Director of Web Services, Office of University Communications, Adjunct Professor, Morrissey College of Arts and Sciences

 

So, how have the collective efforts of the BC community impacted students’ personal formation by the time they arrive in my class senior year? Two words: It’s working.

 

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Scott Seider

Scott Seider

Associate Professor, Applied Developmental & Educational Psychology, Lynch School of Education and Human Development

In this chaotic experience of transforming a course mid-stream, I think there is likely a lesson for me going forward that, when push came to shove, I moved my lectures and quizzes online and reserved my short supply of synchronous, live-classroom time for the most formative dimensions of the course.
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Danielle Taghian

Danielle Taghian

Associate Professor of the Practice, Biology Department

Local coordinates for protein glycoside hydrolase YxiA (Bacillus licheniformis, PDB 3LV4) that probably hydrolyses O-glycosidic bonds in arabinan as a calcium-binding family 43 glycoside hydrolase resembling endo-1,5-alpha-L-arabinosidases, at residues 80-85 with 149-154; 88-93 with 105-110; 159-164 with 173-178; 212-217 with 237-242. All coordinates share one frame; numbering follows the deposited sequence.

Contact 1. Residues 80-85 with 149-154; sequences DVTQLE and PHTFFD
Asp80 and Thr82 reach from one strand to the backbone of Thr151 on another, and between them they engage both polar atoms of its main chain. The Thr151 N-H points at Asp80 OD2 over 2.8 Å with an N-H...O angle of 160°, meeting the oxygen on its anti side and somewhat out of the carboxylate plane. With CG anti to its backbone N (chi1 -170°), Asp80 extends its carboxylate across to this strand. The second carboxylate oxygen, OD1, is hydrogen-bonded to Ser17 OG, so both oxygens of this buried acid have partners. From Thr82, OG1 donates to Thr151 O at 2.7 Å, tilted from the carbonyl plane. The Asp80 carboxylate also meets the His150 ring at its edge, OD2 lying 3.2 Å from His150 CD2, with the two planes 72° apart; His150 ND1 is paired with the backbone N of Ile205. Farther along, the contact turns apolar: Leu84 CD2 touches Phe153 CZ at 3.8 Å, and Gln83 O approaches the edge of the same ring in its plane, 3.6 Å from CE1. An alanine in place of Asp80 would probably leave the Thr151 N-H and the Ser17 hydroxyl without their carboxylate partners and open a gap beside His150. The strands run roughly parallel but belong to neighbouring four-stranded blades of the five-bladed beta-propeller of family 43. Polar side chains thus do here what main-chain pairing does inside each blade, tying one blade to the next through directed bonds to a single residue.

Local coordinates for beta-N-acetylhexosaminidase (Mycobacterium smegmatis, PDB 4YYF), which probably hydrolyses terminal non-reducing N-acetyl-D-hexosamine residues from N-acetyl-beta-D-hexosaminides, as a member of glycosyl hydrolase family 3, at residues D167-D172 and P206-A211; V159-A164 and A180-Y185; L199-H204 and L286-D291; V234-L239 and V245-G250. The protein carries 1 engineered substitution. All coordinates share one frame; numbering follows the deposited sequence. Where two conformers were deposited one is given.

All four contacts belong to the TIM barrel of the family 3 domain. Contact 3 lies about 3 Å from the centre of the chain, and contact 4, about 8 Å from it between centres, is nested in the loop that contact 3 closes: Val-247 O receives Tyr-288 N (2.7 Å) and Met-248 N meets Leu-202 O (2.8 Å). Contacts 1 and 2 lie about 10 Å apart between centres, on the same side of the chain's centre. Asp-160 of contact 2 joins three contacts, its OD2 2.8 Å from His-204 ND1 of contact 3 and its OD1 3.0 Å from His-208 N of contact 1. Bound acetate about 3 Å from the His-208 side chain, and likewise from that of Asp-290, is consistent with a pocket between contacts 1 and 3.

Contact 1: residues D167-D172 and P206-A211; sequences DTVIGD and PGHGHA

Remote teaching has not altered my charge as a Biology professor at Boston College, it has only elevated the intensity with which I reach out to my students and help them acknowledge, embrace and learn from the disruption.
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Sandra Waddock

Sandra Waddock

Galligan Chair of Strategy, Carroll School Scholar of Corporate Responsibility, Professor of Management, Carroll School of Management

 

These realities will affect how well our students can do their work and respond to what we teach. Our students—and we—will be changed by our experiences during this crisis. And responding to students through this lens will change us even more.